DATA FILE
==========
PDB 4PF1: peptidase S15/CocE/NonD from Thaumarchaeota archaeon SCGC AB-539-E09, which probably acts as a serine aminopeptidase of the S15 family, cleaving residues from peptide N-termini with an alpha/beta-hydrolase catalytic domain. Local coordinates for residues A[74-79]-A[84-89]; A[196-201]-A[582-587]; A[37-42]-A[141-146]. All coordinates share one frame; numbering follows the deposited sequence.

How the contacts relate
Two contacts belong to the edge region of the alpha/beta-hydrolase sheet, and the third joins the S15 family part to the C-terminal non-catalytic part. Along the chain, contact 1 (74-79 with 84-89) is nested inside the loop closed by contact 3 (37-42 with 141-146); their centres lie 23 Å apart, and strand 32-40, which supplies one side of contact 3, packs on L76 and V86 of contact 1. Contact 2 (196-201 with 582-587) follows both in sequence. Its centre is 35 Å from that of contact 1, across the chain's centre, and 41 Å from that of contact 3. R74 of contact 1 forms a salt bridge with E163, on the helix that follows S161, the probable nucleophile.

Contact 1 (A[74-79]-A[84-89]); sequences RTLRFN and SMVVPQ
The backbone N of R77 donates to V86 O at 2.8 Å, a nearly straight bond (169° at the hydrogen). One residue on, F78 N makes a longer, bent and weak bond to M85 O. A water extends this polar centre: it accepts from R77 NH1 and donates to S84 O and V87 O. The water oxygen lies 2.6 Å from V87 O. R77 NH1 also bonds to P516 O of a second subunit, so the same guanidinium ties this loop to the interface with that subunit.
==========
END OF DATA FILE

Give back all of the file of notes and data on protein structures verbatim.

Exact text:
PDB 4PF1: peptidase S15/CocE/NonD from Thaumarchaeota archaeon SCGC AB-539-E09, which probably acts as a serine aminopeptidase of the S15 family, cleaving residues from peptide N-termini with an alpha/beta-hydrolase catalytic domain. Local coordinates for residues A[74-79]-A[84-89]; A[196-201]-A[582-587]; A[37-42]-A[141-146]. All coordinates share one frame; numbering follows the deposited sequence.

How the contacts relate
Two contacts belong to the edge region of the alpha/beta-hydrolase sheet, and the third joins the S15 family part to the C-terminal non-catalytic part. Along the chain, contact 1 (74-79 with 84-89) is nested inside the loop closed by contact 3 (37-42 with 141-146); their centres lie 23 Å apart, and strand 32-40, which supplies one side of contact 3, packs on L76 and V86 of contact 1. Contact 2 (196-201 with 582-587) follows both in sequence. Its centre is 35 Å from that of contact 1, across the chain's centre, and 41 Å from that of contact 3. R74 of contact 1 forms a salt bridge with E163, on the helix that follows S161, the probable nucleophile.

Contact 1 (A[74-79]-A[84-89]); sequences RTLRFN and SMVVPQ
The backbone N of R77 donates to V86 O at 2.8 Å, a nearly straight bond (169° at the hydrogen). One residue on, F78 N makes a longer, bent and weak bond to M85 O. A water extends this polar centre: it accepts from R77 NH1 and donates to S84 O and V87 O. The water oxygen lies 2.6 Å from V87 O. R77 NH1 also bonds to P516 O of a second subunit, so the same guanidinium ties this loop to the interface with that subunit.